The International Archive of Women in Architecture (IAWA) at Virginia Tech is issuing an open call to women architects worldwide to submit a seminal design or drawing to the university’s historical collection.

The campaign, dubbed “A Seminal Piece,” is the latest in the IAWA’s three-decades-long effort to capture and preserve the contributions of women in architecture who are underrepresented in the annals of history.

Housed in the Newman Library’s Special Collections, the IAWA contains more than 450 collections of pioneering female architects. A joint effort of University Libraries and the College of Architecture and Urban Studies, it is one of the only archives in the world dedicated solely to women architects.

The organization was founded in 1985 by the late architect and Professor Emerita Milka Bliznakov as a means of addressing the gap in women’s architectural history and education. Today, the group is led by Donna Dunay, G.T. Ward Professor of Architecture in Virginia Tech’s School of Architecture + Design, Associate Professor of Architecture Paola Zellner Bassett, and Samantha Winn, collections archivist at Virginia Tech Special Collections, along with many others.

The archive boasts a distinguished international board of advisors, spans 47 countries, 17 languages, and two centuries, and draws students, architects, and scholars worldwide to gain a broader understanding of the built environment.

It also has created a network of architects united in sharing a lost legacy.

“The first generations of licensed female architects are passing away – and their stories with them,” Dunay noted. “The best way to honor these women is to ensure they don’t fade into obscurity. We need to preserve their work so future generations appreciate the path they cleared and how they continue to influence our profession today.”

Dunay recounts two close calls where work from significant women architects in the university’s archive narrowly escaped being erased from the historical record. The designs of Virginia’s first licensed female architect, Mary Ramsay Brown Channel, were saved by a passerby who saw the contents of her home being emptied after her death. Lilia Sofer Skala – Austria’s first female architect – fled the Nazis in 1939, escaping with her graduate portfolio from the University of Dresden, which now is part of the collections.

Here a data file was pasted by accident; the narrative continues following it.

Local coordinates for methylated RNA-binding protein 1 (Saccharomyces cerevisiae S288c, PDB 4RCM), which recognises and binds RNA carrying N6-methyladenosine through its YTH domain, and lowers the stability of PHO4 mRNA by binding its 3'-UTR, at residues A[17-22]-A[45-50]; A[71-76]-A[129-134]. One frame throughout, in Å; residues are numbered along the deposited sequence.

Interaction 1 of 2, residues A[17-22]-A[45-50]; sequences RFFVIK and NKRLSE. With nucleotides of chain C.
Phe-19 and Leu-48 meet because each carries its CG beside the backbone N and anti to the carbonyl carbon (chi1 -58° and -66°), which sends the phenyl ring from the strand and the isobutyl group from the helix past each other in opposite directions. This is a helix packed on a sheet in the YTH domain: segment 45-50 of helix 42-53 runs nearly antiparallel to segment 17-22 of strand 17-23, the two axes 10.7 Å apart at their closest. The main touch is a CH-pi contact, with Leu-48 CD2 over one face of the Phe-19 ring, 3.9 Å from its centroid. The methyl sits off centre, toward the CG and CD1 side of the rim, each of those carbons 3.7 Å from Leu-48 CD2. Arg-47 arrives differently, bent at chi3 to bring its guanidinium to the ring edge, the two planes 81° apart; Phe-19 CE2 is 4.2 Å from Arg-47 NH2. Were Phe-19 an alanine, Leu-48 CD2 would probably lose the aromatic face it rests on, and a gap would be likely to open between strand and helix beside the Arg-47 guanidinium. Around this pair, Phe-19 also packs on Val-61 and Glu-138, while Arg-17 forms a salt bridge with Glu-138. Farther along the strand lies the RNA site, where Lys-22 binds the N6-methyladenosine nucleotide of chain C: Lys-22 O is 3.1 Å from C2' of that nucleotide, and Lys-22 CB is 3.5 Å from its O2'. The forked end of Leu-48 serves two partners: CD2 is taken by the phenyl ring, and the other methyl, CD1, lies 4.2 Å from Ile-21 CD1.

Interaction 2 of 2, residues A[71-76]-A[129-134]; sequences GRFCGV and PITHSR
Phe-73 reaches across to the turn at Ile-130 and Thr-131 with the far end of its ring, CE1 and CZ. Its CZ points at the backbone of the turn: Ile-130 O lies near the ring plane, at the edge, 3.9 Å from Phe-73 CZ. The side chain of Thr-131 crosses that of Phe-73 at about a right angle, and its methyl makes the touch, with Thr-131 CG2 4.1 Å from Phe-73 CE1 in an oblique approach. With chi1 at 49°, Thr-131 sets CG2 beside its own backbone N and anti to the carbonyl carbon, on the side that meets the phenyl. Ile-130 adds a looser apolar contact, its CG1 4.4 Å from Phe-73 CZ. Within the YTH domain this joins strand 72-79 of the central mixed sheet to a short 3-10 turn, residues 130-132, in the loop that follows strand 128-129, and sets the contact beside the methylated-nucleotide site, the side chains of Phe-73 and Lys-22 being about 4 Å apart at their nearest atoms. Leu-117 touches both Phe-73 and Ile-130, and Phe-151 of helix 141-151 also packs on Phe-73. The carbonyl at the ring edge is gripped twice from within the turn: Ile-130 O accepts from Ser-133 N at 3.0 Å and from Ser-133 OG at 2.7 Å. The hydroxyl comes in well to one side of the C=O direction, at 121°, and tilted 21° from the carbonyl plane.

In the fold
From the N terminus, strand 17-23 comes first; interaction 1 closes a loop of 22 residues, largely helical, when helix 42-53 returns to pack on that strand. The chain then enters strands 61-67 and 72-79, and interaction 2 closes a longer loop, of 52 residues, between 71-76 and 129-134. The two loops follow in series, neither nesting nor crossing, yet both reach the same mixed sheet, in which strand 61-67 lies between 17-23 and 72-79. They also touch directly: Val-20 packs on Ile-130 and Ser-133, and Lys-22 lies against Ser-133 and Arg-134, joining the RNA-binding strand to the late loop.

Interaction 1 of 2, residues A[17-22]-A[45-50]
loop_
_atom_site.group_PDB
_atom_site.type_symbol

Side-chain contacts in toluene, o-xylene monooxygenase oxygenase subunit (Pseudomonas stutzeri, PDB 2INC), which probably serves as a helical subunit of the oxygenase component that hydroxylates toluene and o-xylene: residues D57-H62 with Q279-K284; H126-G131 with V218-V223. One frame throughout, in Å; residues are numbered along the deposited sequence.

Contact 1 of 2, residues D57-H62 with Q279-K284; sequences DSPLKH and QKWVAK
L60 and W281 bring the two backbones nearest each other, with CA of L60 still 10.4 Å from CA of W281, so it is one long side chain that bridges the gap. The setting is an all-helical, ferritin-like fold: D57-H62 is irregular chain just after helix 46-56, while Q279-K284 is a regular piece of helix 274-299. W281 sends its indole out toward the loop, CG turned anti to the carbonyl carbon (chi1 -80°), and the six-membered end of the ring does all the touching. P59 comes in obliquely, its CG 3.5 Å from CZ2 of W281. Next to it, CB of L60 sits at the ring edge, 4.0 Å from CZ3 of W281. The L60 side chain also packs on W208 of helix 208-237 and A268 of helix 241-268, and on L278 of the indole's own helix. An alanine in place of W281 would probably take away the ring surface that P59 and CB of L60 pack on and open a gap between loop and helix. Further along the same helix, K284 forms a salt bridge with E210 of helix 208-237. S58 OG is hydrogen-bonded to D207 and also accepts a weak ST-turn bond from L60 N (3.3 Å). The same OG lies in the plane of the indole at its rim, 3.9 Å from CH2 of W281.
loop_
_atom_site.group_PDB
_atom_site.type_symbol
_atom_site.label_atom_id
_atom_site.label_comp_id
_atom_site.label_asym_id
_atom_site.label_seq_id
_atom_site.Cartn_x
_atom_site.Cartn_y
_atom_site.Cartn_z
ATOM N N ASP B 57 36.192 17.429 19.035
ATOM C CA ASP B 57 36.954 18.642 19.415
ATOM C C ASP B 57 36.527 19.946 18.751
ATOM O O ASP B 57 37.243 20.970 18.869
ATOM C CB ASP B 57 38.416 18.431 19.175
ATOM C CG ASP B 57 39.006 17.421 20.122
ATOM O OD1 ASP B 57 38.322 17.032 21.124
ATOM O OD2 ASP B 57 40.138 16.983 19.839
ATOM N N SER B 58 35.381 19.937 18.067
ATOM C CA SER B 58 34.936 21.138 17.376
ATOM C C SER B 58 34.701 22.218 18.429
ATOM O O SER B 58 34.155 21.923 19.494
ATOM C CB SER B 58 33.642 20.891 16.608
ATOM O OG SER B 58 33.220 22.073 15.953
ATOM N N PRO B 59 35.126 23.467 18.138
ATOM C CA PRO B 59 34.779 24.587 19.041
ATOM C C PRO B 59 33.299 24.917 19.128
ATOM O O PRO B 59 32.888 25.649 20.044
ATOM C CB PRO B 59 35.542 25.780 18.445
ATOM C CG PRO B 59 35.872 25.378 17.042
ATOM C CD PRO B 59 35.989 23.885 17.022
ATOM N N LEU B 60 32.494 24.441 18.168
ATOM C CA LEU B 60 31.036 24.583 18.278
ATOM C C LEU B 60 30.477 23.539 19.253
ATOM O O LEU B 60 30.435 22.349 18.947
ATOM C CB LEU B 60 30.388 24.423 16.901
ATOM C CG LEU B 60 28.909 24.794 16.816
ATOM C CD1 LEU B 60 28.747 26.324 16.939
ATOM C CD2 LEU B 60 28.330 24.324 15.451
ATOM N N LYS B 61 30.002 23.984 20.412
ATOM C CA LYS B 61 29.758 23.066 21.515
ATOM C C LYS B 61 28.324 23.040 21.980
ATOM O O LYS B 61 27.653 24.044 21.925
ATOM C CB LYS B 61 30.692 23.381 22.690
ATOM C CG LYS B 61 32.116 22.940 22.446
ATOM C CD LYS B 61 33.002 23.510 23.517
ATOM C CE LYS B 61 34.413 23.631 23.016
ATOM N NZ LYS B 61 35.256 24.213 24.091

“The University Libraries at Virginia Tech has the only repository of a targeted, focused collection of works by international women architects,” said Aaron Purcell, director of Special Collections in the University Libraries. “Virginia Tech students and faculty, scholarly researchers, professional architects, and others who have an interest in architecture frequently visit and use the collection.”

“This archive is important to both present and future generations,” said renowned architect and IAWA donor/advocate Beverly Willis, founder of the Beverly Willis Architecture Foundation, a nonprofit working to change the culture for women in the building industry through research and education, and co-founder of the National Building Museum in Washington, D.C. “The archive makes women-designed buildings available to scholars and researchers … and will change the practice of architecture.”

According to an American Institute of Architects 2014 Equity in Architecture Survey report, nearly half of graduates from American architecture programs are women – yet they make up only 22 percent of licensed architects. The institute says that even though more women are entering the profession, only a small percentage have leadership positions in their firms.